# Determine at what points the complex function $f\left(z\right)=e^{2x}\cos3x+ie^{3x}\sin2y$ is differentiable.

Determine at what points the complex function $$f(z)=e^{2x}\cos3y+ie^{3x}\sin2y$$

is differentiable.

The function is differentiable at $$z_0 \in \mathbb C$$ if $$f$$ is defined on a neighborhood of $$z_0$$ contained in $$D_f=\mathbb C$$ (in this example this condition is satisfied) and $$\lim_{z \to z_0}\frac{f\left(z\right)-f\left(z_{0}\right)}{z-z_{0}}$$ exists, but here computing the limit is difficult, so what's the the alternative solution?

And generally when we are asked to find all points that a specific function is differentiable at such points what should we do?

• Do you know the Cauchy--Riemann equations? Do they hold here?
– Pedro
Apr 5 at 10:28
• @user1040538 According to your comment, there is a typo in your $f(z)$ that is $\cos 3y$. Apr 21 at 0:30
• I think the derivatives are still incorrect, the imaginary part is independent of x and the real part is independent of y. Apr 21 at 18:03
• I assume you're using $x$ and $y$ to denote the real and imaginary parts of $z$?
– Dan
Apr 21 at 18:20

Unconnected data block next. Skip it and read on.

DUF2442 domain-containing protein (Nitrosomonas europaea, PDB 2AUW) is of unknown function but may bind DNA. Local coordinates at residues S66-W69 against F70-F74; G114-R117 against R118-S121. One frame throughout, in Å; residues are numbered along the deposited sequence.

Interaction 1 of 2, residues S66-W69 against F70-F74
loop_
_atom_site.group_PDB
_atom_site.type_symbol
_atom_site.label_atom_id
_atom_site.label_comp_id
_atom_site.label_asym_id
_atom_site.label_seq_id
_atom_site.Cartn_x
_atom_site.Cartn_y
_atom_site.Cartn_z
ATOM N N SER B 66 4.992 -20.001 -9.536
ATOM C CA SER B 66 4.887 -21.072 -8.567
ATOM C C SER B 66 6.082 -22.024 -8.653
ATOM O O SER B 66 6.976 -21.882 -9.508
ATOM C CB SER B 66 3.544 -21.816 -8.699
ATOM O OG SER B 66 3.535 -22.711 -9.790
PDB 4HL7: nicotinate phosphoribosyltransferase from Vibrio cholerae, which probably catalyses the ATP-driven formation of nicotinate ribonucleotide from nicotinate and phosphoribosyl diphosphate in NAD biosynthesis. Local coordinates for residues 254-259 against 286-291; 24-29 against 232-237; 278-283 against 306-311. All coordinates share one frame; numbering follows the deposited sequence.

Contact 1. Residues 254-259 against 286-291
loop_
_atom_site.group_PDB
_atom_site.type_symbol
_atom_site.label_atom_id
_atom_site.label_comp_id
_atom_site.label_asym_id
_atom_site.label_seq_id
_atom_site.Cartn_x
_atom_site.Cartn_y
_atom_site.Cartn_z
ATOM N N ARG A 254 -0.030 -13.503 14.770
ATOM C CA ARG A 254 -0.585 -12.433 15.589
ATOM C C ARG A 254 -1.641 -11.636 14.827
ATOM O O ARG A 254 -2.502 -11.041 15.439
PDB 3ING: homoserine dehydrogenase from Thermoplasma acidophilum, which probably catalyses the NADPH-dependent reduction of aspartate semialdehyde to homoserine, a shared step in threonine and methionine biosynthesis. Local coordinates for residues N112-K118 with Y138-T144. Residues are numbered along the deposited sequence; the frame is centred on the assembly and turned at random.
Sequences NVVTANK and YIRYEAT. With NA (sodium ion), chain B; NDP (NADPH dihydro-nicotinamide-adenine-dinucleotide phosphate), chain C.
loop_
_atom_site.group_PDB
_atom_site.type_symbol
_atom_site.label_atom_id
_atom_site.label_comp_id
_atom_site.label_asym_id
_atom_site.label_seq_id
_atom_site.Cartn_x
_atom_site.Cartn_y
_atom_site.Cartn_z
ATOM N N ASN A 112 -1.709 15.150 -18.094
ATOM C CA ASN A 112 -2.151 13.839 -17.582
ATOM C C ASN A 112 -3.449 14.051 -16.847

• @user1040538 According to your comment in #2, do you mean $f\left(z\right)=e^{2x}\cos3y+ie^{3x}\sin2y$? Apr 22 at 1:04

We know $$f$$ is differentiable wherever the Cauchy-Riemann equations hold, that is, $$u_x=v_y$$ and $$u_y=-v_x$$
$$f\left(z\right)=e^{2x}\cos3x+ie^{3x}\sin2y$$, so let \begin{align*} u(x,y)&=e^{2x}\cos3x\\ v(x,y)&=e^{3x}\sin2y. \end{align*} Now we find \begin{align*} u_x&=\frac{d}{dx}(e^{2x}\cos3x)=2e^{2x}\cos 3x-3e^{2x} \sin 3x\\ v_y&=\frac{d}{dy}(e^{3x}\sin2y)=2e^{3x}\cos 2y\\ u_y&=\frac{d}{dy}(e^{2x}\cos3x)=0\\ v_x&=\frac{d}{dx}(e^{3x}\sin2y)=3e^{3x}\sin 2y, \end{align*} So we want to know where \begin{align*} 2e^{2x}\cos 3x-3e^{2x} \sin 3x&=2e^{3x}\cos 2y\\ 0&=-(3e^{3x}\sin 2y). \end{align*} For the first equation I used wolfram-alpha (because there is no point to waste your time doing this by hand) and got
$$x=\frac{1}{3} (2\pi n_1+\pi)$$, $$y=\frac{1}{2} (2 \pi n_2 - \cos^{-1}(-e^{(1/3(-2\pi n_1-\pi))}), n_1, n_2 \in \mathbb{Z}.$$
For the 2nd equation, we just need to find where $$\sin 2y=0$$, so we know that $$x\in \mathbb{R}$$, $$y=\dfrac{\pi n}{2}$$, $$n\in \mathbb{Z}$$.
• The version in the question body has $\cos 3y$ in $u$. I suspect a typo in the question title that went unnoticed. This may also explain why the asker was not happy with your solution. Apr 29 at 14:35